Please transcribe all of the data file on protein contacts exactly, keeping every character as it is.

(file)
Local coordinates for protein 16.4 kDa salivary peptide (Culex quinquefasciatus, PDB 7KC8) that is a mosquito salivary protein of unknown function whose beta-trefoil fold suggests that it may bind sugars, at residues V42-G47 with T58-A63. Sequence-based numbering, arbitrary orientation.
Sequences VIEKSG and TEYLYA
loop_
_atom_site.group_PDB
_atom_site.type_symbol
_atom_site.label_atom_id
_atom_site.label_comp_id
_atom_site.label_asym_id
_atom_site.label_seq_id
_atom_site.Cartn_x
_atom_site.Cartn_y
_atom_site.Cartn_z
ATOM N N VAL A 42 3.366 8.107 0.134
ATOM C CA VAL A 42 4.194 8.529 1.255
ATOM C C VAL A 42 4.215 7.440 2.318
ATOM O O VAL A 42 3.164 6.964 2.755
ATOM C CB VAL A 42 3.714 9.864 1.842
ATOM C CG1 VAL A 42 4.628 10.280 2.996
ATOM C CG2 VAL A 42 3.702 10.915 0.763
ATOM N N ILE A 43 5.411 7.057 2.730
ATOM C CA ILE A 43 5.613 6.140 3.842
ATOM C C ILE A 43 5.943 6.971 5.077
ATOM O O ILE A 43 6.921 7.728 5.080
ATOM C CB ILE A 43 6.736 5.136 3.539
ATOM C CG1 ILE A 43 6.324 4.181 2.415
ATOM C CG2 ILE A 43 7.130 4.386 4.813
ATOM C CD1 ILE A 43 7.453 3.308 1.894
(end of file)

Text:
Local coordinates for protein 16.4 kDa salivary peptide (Culex quinquefasciatus, PDB 7KC8) that is a mosquito salivary protein of unknown function whose beta-trefoil fold suggests that it may bind sugars, at residues V42-G47 with T58-A63. Sequence-based numbering, arbitrary orientation.
Sequences VIEKSG and TEYLYA
loop_
_atom_site.group_PDB
_atom_site.type_symbol
_atom_site.label_atom_id
_atom_site.label_comp_id
_atom_site.label_asym_id
_atom_site.label_seq_id
_atom_site.Cartn_x
_atom_site.Cartn_y
_atom_site.Cartn_z
ATOM N N VAL A 42 3.366 8.107 0.134
ATOM C CA VAL A 42 4.194 8.529 1.255
ATOM C C VAL A 42 4.215 7.440 2.318
ATOM O O VAL A 42 3.164 6.964 2.755
ATOM C CB VAL A 42 3.714 9.864 1.842
ATOM C CG1 VAL A 42 4.628 10.280 2.996
ATOM C CG2 VAL A 42 3.702 10.915 0.763
ATOM N N ILE A 43 5.411 7.057 2.730
ATOM C CA ILE A 43 5.613 6.140 3.842
ATOM C C ILE A 43 5.943 6.971 5.077
ATOM O O ILE A 43 6.921 7.728 5.080
ATOM C CB ILE A 43 6.736 5.136 3.539
ATOM C CG1 ILE A 43 6.324 4.181 2.415
ATOM C CG2 ILE A 43 7.130 4.386 4.813
ATOM C CD1 ILE A 43 7.453 3.308 1.894